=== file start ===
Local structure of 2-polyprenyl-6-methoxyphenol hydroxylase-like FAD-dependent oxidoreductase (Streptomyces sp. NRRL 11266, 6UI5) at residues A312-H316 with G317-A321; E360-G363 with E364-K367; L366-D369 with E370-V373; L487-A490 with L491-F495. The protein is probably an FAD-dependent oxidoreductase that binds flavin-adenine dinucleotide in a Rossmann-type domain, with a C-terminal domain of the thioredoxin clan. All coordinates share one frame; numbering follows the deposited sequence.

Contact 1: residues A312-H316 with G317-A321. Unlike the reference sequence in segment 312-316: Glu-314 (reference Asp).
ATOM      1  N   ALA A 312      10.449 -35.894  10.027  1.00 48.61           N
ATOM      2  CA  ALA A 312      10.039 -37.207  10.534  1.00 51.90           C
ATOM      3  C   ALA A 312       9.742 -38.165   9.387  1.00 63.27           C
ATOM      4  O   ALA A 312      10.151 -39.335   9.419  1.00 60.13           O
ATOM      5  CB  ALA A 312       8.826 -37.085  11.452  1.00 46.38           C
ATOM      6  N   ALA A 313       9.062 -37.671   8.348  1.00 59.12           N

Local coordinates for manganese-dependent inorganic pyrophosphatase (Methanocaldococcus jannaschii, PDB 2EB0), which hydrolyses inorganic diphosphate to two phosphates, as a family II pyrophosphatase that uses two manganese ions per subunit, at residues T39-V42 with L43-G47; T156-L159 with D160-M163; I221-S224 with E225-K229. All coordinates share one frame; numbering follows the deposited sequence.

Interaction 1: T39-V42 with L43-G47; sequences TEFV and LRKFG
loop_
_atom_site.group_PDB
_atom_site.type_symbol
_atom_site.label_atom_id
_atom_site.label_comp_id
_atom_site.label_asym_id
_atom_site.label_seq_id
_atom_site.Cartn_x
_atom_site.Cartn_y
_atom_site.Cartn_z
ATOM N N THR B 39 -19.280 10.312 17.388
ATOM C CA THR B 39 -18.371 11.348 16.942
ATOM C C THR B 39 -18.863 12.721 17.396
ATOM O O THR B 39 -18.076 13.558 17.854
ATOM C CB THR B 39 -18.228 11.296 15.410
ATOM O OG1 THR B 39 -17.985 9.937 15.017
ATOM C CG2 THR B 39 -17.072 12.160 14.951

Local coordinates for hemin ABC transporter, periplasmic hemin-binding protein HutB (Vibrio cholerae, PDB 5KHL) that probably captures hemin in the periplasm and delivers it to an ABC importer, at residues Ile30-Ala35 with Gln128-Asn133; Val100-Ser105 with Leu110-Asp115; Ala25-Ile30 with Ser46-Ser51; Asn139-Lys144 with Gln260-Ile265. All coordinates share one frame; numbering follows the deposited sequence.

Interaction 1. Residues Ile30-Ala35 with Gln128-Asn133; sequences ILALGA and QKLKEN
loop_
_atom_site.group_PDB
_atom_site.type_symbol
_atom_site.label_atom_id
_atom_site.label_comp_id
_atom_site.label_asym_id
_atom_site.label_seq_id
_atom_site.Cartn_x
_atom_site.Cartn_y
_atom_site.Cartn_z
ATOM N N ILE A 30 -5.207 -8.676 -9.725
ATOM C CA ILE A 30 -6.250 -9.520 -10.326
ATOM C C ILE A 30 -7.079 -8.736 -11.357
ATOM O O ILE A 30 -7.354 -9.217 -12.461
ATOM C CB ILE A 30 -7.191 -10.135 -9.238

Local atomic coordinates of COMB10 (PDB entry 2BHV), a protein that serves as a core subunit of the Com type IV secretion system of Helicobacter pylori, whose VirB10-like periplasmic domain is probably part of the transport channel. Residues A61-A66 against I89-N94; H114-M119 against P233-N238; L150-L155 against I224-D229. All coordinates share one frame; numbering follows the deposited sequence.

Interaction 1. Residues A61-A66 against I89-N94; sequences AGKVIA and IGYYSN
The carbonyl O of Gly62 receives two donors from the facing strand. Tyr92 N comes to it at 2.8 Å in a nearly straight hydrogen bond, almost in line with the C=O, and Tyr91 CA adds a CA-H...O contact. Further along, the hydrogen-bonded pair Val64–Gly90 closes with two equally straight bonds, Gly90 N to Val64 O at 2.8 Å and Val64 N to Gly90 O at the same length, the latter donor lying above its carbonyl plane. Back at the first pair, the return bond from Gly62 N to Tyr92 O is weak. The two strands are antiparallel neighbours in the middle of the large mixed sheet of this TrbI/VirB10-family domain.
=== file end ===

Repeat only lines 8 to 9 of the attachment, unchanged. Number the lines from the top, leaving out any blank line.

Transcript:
ATOM      6  N   ALA A 313       9.062 -37.671   8.348  1.00 59.12           N

Local coordinates for manganese-dependent inorganic pyrophosphatase (Methanocaldococcus jannaschii, PDB 2EB0), which hydrolyses inorganic diphosphate to two phosphates, as a family II pyrophosphatase that uses two manganese ions per subunit, at residues T39-V42 with L43-G47; T156-L159 with D160-M163; I221-S224 with E225-K229. All coordinates share one frame; numbering follows the deposited sequence.